Sony's New Drone: a Modern Take on a Familiar Design

A fixed-wing drone that can lift off vertically has its advantages, but who needs one?

2 min read
Sony's New Drone: a Modern Take on a Familiar Design
Image: Aerosense

Last month, Sony Mobile announced a partnership with ZMP to build drones. Or rather, “to collaborate on the development and launch of enterprise solutions using autonomous unmanned aerial vehicles for image capture combined with cloud-based data processing.”

Okay then.

To me, this kind of sounds like Sony mostly just not wanting to be left out of this whole drone thing that everybody seems to be so excited about, so they figure they’d better come up with some drones that can, you know, do some… stuff (they mentioned “solutions that meet needs including measuring, surveying, observing, and inspecting”). Having said that, if Sony can develop a reliable and streamlined real-time cloud interface for drones, that would be pretty cool.

The partnership between Sony and ZMP is called Aerosense, and yesterday, they released a flight test video of their new fixed-wing VTOL drone.

The drone should be able to fly at a maximum speed of 170 kilometers per hour for about two hours while carring a 10-kilogram payload. Those are pretty decent specs, thanks to a design that can lift off vertically while still relying on wings to generate lift for efficient horizontal flight.

Fundamentally, Aerosense’s UAV (with wings and a single swiveling engine that’s used for lift and forward thrust) is a design that we’ve seen in several different places before. In 2009, Aurora Flight Sciences was flight testing a large, jet-powered VTOL UAV called Excalibur with a swiveling central nacelle and three stowable lift fans:


Here’s a video of a test flight; this is from six years ago, and we haven’t seen much in the way of progress since.

Going back even farther, a guy named Tom Hunt had a swiveling nacelle UAV called Vertigo that graced the cover of the August 1994 edition of Model Airplane News. Here’s someone flying a version of one in 2008:

So what’s the advantage of this kind of design over other fixed-wing VTOL drones? Honestly, I’m not sure. If we compare it to other production or near production platforms that use wings to generate lift in level flight, we’ve got the Arcturus Jump UAV:

Martin UAV’s V-Bat:

and Aerovel’s Flexrotor:

I’m sure there are more, but off the top of my head, these are the ones I can think of that aren’t just prototypes or research projects. My guess would be that Aerosense’s UAV is optimized for payload in a way that these other fixed-wing VTOLs aren’t. Like the Excalibur, it’s got a roomy hull that keeps a constant orientation with respect to the ground, and since its primary engine is used for both horizontal thrust and vertical lift, it’s more able to take off with a significant payload.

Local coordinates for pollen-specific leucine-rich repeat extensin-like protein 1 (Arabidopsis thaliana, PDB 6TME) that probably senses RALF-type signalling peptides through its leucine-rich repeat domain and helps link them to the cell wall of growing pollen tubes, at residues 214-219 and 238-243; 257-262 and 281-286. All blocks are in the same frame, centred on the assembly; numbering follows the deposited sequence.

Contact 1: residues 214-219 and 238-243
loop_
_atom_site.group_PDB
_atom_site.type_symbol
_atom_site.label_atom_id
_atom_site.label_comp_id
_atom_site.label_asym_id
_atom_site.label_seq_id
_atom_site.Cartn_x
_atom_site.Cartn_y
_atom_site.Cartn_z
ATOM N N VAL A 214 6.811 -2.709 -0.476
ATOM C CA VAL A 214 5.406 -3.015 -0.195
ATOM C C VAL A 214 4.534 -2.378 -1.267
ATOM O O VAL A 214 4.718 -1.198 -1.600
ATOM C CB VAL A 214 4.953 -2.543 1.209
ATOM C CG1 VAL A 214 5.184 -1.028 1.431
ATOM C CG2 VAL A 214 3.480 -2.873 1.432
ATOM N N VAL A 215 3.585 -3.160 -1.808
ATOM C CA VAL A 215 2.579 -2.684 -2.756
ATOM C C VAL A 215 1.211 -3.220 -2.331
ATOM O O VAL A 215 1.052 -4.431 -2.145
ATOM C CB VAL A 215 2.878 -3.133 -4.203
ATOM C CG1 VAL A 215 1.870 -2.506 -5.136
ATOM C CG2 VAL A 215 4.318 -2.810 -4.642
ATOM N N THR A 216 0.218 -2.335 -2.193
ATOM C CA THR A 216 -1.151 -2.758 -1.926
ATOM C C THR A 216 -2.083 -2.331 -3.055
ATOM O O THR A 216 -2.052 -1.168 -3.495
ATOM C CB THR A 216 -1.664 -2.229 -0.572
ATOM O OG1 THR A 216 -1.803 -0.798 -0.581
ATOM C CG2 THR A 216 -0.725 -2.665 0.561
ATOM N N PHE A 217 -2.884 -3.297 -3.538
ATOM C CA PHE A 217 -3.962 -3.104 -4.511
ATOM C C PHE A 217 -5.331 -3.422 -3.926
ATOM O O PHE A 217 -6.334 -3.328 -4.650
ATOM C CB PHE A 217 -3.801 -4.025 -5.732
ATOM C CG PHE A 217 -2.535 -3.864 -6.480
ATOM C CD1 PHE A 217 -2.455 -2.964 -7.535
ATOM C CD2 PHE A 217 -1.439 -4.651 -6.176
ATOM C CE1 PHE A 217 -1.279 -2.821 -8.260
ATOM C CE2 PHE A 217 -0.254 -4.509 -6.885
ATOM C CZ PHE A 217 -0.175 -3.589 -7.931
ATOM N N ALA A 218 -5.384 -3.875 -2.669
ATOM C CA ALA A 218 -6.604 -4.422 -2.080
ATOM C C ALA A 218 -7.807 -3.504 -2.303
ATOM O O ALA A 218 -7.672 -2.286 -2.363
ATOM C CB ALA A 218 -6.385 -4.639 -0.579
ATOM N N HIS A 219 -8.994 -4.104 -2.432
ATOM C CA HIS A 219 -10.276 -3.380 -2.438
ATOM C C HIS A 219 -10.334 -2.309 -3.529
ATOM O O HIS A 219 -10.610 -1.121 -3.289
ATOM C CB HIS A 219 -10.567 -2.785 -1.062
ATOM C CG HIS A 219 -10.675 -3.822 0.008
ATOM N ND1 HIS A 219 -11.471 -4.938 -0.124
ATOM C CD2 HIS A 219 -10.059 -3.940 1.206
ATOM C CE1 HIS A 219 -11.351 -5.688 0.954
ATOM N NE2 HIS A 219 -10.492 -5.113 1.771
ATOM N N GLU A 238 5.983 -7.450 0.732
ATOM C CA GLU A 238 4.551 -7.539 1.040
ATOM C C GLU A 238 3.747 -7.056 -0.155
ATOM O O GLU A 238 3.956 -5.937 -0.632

It’s hard to predict how well Aerosense is going to compete with established UAVs that offer similar capabilities. The VTOL aspect is certainly convenient, but it may or may not ultimately be worth the extra mechanical complexity for most customers. If Sony is going to make a play here, their best bet is to focus on flawlessly useful cloud software: a UAV that can stream imagery to the cloud, process it, and then send back valuable data all in real-time seems like a potentially very exciting capability. 

[ Aerosense ] via [ WSJ ]

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The Bionic-Hand Arms Race

The prosthetics industry is too focused on high-tech limbs that are complicated, costly, and often impractical

12 min read
A photograph of a young woman with brown eyes and neck length hair dyed rose gold sits at a white table. In one hand she holds a carbon fiber robotic arm and hand. Her other arm ends near her elbow. Her short sleeve shirt has a pattern on it of illustrated hands.

The author, Britt Young, holding her Ottobock bebionic bionic arm.

Gabriela Hasbun. Makeup: Maria Nguyen for MAC cosmetics; Hair: Joan Laqui for Living Proof

In Jules Verne’s 1865 novel From the Earth to the Moon, members of the fictitious Baltimore Gun Club, all disabled Civil War veterans, restlessly search for a new enemy to conquer. They had spent the war innovating new, deadlier weaponry. By the war’s end, with “not quite one arm between four persons, and exactly two legs between six,” these self-taught amputee-weaponsmiths decide to repurpose their skills toward a new projectile: a rocket ship.

The story of the Baltimore Gun Club propelling themselves to the moon is about the extraordinary masculine power of the veteran, who doesn’t simply “overcome” his disability; he derives power and ambition from it. Their “crutches, wooden legs, artificial arms, steel hooks, caoutchouc [rubber] jaws, silver craniums [and] platinum noses” don’t play leading roles in their personalities—they are merely tools on their bodies. These piecemeal men are unlikely crusaders of invention with an even more unlikely mission. And yet who better to design the next great leap in technology than men remade by technology themselves?

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